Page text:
Illinois District Court Reverses ALJ

May 19, 2015. In this case, on referral from a national Social Security representative group, we successfully argued that the ALJ had failed to appropriately analyze medical opinion evidence and in particular had failed, given the very favorable vocational profile, to consider that claimant had a significant sit stand/option limitation, as identified by his treating sources as well as the agency’s physicians. The government moved for remand following the filing of our brief.

New York District Court Reverses ALJ

May 13, 2015. In this case, on referral from a national Social Security representative group, we successfully argued that the ALJ had failed to appropriately evaluate the medical opinion evidence of record, failed to consult a vocational expert prior to making his step 5 finding that the claimant could perform other work, and (at least arguably) failed to find that the claimant’s mental impairments were “severe”. The government moved for remand following the filing of our brief.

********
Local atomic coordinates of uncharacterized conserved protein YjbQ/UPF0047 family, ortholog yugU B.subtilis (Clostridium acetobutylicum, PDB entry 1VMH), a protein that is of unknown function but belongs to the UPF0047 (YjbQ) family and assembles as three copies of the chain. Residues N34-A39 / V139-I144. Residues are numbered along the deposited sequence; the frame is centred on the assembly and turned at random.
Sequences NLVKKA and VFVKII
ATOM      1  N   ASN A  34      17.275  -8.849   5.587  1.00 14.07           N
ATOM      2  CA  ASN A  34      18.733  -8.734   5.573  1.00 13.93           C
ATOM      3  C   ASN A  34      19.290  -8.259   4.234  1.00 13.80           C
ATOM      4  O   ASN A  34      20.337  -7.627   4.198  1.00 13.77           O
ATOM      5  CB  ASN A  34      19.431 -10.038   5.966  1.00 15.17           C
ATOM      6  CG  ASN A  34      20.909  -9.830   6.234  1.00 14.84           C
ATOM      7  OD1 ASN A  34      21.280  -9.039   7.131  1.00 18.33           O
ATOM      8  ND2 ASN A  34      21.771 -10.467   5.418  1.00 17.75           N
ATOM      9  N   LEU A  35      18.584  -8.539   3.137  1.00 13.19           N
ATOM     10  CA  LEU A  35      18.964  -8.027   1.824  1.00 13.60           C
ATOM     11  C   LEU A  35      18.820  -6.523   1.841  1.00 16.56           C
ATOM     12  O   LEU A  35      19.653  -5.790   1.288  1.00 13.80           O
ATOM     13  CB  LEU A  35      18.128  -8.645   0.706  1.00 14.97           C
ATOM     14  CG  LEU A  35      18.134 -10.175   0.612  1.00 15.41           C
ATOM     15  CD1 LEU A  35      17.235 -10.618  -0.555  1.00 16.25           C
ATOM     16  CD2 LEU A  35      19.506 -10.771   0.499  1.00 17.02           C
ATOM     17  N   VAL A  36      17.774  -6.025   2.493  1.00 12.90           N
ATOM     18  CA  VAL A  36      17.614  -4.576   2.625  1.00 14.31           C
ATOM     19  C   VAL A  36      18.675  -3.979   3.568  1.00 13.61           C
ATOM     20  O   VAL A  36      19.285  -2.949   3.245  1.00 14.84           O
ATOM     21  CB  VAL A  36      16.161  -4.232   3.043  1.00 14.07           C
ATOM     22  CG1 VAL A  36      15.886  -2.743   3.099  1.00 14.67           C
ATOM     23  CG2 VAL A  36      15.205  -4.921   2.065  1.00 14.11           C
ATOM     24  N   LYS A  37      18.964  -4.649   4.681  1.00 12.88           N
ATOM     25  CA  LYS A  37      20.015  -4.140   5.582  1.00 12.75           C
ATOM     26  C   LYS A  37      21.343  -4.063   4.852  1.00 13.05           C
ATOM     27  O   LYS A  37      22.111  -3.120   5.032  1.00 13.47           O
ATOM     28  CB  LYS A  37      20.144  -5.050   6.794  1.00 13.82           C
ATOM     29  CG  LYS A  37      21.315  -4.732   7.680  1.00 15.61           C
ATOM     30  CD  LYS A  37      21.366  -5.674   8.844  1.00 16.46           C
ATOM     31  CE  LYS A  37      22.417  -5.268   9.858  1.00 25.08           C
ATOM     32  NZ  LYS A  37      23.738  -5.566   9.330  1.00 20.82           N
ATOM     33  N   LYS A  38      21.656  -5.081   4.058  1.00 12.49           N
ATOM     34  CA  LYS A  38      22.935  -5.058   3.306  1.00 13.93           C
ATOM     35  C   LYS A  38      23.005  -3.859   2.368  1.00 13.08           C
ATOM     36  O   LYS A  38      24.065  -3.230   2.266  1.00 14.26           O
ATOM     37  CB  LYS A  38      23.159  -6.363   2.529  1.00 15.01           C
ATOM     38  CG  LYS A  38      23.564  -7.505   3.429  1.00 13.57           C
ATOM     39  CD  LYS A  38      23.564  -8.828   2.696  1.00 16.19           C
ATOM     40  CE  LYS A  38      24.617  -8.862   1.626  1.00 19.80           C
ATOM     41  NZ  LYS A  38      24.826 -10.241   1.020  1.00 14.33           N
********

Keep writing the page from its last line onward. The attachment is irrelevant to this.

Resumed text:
Texas District Court Reverses ALJ

May 12, 2015. In this case, on referral from a law firm in Texas, SSA moved for voluntary remand after our brief was filed. At issue primarily was the ALJ’s finding that the claimant had no “severe impairments”, even though the evidence supported a finding that the claimant had intractable migraine headaches related to a brain tumor (meningioma). An interesting (although tragic, in a way) feature of this case was the fact that the ALJs nonsevere impairment finding went on ad nauseum about the fact that a “hemangioma” (birthmark) could not possibly be disabling!